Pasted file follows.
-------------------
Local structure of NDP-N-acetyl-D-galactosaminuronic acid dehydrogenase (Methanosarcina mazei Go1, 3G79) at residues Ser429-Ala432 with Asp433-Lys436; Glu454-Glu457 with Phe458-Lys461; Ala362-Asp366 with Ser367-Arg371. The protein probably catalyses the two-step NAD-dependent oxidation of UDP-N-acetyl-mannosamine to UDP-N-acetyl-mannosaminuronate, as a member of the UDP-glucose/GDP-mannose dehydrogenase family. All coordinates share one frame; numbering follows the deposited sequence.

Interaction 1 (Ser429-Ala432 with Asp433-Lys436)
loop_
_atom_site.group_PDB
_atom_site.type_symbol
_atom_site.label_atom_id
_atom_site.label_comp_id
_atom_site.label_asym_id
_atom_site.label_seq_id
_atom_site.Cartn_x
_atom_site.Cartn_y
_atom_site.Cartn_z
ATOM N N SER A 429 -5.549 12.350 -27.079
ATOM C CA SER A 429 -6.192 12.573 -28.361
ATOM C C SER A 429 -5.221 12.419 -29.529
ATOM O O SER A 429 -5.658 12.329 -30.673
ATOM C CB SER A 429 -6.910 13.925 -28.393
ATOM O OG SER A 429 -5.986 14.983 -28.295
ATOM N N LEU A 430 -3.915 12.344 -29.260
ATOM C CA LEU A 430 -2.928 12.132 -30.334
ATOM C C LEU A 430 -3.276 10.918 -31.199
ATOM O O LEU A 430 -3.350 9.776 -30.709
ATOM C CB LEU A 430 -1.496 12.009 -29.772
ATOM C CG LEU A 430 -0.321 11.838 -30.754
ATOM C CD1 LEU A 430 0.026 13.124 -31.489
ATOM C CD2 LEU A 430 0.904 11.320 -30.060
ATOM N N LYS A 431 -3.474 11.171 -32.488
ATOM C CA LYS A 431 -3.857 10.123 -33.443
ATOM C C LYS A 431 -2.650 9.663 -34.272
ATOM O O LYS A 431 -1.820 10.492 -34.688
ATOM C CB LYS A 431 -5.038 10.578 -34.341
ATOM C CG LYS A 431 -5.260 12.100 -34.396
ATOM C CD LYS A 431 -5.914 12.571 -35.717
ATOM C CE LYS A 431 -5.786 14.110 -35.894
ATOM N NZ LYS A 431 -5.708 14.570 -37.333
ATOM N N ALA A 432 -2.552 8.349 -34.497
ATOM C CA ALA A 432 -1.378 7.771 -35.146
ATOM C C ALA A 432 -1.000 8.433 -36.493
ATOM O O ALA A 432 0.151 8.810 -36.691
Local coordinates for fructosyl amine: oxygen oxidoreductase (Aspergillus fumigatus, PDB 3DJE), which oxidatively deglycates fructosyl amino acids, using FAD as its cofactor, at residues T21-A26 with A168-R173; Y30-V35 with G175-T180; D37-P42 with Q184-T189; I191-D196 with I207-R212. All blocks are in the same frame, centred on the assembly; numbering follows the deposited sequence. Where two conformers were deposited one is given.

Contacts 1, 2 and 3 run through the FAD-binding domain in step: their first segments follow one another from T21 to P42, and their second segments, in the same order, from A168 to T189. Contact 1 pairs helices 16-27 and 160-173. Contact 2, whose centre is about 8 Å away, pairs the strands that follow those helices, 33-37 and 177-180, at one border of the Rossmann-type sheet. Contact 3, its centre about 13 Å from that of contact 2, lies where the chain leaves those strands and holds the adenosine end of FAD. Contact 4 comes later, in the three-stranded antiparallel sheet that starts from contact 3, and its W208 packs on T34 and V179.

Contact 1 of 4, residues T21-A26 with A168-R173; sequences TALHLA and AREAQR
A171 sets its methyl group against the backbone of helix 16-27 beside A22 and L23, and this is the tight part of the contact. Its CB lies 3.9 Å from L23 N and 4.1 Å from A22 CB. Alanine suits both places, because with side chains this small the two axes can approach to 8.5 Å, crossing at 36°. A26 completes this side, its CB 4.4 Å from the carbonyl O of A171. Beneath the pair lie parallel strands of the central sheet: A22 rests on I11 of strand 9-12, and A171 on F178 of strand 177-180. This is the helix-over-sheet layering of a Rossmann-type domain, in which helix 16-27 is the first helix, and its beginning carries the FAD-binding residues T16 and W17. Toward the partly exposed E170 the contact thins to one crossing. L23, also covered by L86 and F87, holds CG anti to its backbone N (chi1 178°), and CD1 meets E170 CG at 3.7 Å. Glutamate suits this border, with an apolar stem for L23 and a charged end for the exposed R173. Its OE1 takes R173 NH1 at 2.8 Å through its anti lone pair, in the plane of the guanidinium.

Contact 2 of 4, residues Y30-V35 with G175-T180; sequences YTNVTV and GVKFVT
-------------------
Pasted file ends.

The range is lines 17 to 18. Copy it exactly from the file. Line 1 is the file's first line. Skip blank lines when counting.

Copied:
ATOM C CB SER A 429 -6.910 13.925 -28.393
ATOM O OG SER A 429 -5.986 14.983 -28.295